Cultural Barriers to be Explored During the Second Annual Webster Institute for Clinical Scholarship Summer Symposium

The 2022 Summer SymposiumThe second annual Webster Institute for Clinical Scholarship Summer Symposium will explore ways that counselors, social workers, nurses and other mental health professionals understand cultural differences and correctly identify what is normal or what is aberrant behavior. The day-long symposium will be held June 10 on Webster’s St. Louis campus.

“Cultural Competence as a Social Justice Issue” will feature multiple sessions that will focus on various challenges that counselors encounter when working with clients from different cultural backgrounds than their own, and successful strategies. This year’s keynote speaker is S. Kent Butler, past president of American Counseling Association, and renowned expert in the development and advancement of multicultural counseling competencies. Ann Shillingford, president of the Association for Multicultural Counseling and Development, is the closing speaker. Registration for the event is open now.

“We must be intentional to educate ourselves about our clients’ cultural norms in order to gain a better understanding of the issues that cause or contribute to mental health challenges. This will help us provide better care that leads to sustainable solutions in the lives of the clients we serve.” said Webster University Counseling Professor Muthoni Musangali. “For example, people who live under constant threat of gun violence may exhibit behaviors that might be misinterpreted as paranoia when in actual fact, they have learned as a matter of necessity to be vigilant and wary of their surroundings. They may have difficulty building and sustaining relationships. As a mental health or health professional, one should have a good understanding of these issues so you can partner with the clients to find solutions that work for them.”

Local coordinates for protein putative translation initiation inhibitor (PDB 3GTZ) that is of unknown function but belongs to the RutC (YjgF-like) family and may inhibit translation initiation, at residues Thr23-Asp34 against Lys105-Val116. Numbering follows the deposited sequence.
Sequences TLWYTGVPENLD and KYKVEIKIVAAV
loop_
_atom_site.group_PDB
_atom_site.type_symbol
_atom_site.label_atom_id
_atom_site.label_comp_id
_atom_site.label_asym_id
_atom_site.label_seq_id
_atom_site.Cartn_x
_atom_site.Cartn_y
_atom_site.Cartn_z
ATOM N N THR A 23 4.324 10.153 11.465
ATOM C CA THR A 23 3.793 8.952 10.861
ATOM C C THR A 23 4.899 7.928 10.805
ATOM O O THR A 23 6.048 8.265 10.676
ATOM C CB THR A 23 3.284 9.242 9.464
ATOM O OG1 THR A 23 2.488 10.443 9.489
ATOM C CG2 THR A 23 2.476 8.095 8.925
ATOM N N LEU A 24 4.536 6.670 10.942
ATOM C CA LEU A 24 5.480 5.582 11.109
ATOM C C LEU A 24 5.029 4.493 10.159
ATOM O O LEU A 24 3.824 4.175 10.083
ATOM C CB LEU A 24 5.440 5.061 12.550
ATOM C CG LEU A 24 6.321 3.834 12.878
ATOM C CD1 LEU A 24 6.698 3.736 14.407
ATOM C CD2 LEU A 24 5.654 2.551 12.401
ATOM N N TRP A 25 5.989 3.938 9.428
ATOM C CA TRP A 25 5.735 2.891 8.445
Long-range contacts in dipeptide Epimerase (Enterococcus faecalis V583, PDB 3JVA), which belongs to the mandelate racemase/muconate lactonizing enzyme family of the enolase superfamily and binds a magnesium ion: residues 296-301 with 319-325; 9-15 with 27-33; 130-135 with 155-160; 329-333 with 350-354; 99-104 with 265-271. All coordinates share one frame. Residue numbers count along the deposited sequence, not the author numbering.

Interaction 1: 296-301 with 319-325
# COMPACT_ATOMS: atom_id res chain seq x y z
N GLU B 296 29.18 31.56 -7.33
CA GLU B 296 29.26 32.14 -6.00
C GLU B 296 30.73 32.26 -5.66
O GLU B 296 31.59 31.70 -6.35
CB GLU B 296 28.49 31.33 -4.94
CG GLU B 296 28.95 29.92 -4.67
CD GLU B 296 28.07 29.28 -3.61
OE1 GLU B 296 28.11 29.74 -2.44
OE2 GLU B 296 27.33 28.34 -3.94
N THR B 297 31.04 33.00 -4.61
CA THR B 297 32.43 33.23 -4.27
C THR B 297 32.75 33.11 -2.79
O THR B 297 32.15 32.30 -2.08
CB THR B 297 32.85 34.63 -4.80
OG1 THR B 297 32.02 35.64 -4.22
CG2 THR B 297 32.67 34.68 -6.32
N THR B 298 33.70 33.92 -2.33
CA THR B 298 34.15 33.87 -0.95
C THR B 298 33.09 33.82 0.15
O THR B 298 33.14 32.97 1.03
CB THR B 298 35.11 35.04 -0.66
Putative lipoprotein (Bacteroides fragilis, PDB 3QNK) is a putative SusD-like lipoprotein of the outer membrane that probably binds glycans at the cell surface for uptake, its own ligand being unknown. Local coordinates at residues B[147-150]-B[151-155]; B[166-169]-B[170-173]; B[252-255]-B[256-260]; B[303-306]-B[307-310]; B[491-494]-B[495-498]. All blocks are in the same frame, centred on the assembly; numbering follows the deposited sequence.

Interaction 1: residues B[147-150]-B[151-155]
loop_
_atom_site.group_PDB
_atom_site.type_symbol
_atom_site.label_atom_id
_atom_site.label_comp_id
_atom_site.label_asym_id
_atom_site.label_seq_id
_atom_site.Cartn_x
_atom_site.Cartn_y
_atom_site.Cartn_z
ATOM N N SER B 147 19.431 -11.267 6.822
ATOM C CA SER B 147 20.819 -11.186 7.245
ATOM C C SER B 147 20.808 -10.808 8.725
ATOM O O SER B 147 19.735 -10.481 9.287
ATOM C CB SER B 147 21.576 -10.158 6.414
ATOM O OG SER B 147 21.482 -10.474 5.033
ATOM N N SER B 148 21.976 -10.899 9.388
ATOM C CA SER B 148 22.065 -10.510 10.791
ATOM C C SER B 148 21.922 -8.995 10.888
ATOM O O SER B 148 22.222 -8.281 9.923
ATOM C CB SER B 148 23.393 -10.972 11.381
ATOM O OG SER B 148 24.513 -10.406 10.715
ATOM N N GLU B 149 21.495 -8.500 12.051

Butler will kick off the symposium this year with opening remarks in the morning before attendees break out into smaller educational sessions. Two panels are planned with topic area experts to examine cultural competence and humility in behavioral health settings and discuss the impact of policy and legislation on mental health and health care systems, Other sessions include a discussion of intimate partner violence, a conversation about how understanding music from various cultures can help increase cultural competency, an exploration of best practices when treating individuals from different cultural backgrounds, and a look at the differences in approaches when counseling transgender clients. A full schedule of the day can be found on the registration website.

Butler holds a Ph.D. in Educational Psychology, with a concentration in Counseling Psychology, from the University of Connecticut. He is a Nationally Certified Counselor (NCC) and Nationally Certified School Counselor (NCSC). He is an ACA Fellow, and hosted ACA’s weekly vodcast “The Voice of Counseling.”

Shillingford has several years of experience as a professional school counselor prior to completing her doctorate at the University of Central Florida. She has written several articles and book chapters on multicultural issues particularly focused on disparities among of color. She co-edited the book “The Journey Unraveled: College and Career Readiness of African American Students,” which was published in 2015. She also co-edited “Demystifying the DSM for School Counselors,” published in 2020. Shillingford is currently conducting research exploring the effects of media exposure to police and community violence on the physical and mental health of Black parents raising children and youth. 

Other guest speakers include:

  • Etoya White, founder of Etoya R. White Therapy & Coaching which provides individual, family dynamic, marital, couples and group therapy. He is also a life, relationship and sports performance coach. Etoya focuses on meeting the mental and emotional needs of men and boys, in and from Black and Brown spaces. He is a member of the Boards of Directors for CHADS Coalition for Mental Health, and a newly appointed member of the Board of Directors for St. Louis Voices Academy.